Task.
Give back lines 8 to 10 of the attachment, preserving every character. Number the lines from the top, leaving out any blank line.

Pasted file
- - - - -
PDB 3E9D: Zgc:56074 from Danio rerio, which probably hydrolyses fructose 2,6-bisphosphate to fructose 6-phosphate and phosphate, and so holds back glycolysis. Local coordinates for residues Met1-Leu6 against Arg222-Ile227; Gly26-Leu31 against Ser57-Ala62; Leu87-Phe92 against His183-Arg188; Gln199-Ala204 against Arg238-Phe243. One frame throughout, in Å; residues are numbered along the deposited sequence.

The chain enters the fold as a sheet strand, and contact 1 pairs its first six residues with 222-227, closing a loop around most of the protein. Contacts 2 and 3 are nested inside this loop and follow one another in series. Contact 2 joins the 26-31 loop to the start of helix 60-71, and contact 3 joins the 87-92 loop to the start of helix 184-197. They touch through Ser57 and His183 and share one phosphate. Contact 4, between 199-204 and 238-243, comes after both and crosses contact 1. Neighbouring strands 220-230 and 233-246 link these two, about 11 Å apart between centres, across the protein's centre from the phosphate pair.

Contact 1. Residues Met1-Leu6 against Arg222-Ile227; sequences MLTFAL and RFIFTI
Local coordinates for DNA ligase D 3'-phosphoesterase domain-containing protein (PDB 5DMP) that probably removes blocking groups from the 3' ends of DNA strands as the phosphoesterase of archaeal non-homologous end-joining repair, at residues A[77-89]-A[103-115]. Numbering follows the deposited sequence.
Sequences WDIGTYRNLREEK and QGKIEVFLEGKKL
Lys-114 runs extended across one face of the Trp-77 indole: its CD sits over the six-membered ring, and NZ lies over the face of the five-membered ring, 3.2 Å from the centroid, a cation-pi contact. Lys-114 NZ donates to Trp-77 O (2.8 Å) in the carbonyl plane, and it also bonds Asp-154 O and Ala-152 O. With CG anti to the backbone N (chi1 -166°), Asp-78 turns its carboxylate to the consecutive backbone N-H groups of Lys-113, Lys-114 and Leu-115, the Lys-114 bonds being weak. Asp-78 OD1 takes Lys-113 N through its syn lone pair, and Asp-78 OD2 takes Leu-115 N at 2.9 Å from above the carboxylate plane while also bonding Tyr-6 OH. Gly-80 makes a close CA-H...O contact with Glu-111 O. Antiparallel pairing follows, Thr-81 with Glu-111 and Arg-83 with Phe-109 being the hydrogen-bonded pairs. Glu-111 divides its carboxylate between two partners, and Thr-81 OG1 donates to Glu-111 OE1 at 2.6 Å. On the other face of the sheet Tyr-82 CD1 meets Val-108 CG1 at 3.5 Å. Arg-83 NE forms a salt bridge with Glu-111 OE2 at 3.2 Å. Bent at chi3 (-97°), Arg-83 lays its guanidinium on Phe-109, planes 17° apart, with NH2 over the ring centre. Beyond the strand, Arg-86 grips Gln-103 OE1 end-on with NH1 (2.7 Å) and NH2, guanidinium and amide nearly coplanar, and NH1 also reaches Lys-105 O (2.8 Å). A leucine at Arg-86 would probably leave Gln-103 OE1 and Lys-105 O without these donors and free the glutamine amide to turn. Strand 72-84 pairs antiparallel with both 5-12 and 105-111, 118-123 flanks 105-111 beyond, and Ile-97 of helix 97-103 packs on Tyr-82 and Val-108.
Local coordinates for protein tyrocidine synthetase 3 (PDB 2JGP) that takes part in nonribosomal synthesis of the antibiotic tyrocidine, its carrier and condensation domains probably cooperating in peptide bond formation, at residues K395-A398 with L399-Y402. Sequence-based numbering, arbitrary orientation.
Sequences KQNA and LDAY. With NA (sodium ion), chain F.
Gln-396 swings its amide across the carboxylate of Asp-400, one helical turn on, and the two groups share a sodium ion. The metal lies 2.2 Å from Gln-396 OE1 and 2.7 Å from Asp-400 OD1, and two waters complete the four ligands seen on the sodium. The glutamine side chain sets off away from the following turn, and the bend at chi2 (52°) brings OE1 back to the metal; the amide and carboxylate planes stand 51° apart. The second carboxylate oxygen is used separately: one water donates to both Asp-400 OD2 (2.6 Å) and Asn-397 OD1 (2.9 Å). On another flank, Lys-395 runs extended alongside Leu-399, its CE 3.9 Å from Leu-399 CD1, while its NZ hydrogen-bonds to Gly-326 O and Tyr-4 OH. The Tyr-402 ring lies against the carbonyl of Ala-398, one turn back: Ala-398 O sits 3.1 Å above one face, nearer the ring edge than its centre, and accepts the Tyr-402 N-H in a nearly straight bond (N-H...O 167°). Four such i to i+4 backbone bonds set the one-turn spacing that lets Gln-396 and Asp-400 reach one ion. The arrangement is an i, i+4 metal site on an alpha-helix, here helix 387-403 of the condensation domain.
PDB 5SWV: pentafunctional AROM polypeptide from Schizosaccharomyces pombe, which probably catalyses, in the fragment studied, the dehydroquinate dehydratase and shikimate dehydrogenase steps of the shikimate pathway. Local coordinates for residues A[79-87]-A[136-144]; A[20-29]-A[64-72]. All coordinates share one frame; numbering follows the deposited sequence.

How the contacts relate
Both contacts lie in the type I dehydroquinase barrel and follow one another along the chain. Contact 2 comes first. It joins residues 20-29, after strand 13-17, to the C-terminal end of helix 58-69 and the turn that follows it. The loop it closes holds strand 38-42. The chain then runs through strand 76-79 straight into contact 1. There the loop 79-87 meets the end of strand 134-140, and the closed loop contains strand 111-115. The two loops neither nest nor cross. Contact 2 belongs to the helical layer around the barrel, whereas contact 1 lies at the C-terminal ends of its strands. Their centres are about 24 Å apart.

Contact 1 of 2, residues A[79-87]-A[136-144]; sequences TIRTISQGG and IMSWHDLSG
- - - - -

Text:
Sequences KQNA and LDAY. With NA (sodium ion), chain F.
Gln-396 swings its amide across the carboxylate of Asp-400, one helical turn on, and the two groups share a sodium ion. The metal lies 2.2 Å from Gln-396 OE1 and 2.7 Å from Asp-400 OD1, and two waters complete the four ligands seen on the sodium. The glutamine side chain sets off away from the following turn, and the bend at chi2 (52°) brings OE1 back to the metal; the amide and carboxylate planes stand 51° apart. The second carboxylate oxygen is used separately: one water donates to both Asp-400 OD2 (2.6 Å) and Asn-397 OD1 (2.9 Å). On another flank, Lys-395 runs extended alongside Leu-399, its CE 3.9 Å from Leu-399 CD1, while its NZ hydrogen-bonds to Gly-326 O and Tyr-4 OH. The Tyr-402 ring lies against the carbonyl of Ala-398, one turn back: Ala-398 O sits 3.1 Å above one face, nearer the ring edge than its centre, and accepts the Tyr-402 N-H in a nearly straight bond (N-H...O 167°). Four such i to i+4 backbone bonds set the one-turn spacing that lets Gln-396 and Asp-400 reach one ion. The arrangement is an i, i+4 metal site on an alpha-helix, here helix 387-403 of the condensation domain.
PDB 5SWV: pentafunctional AROM polypeptide from Schizosaccharomyces pombe, which probably catalyses, in the fragment studied, the dehydroquinate dehydratase and shikimate dehydrogenase steps of the shikimate pathway. Local coordinates for residues A[79-87]-A[136-144]; A[20-29]-A[64-72]. All coordinates share one frame; numbering follows the deposited sequence.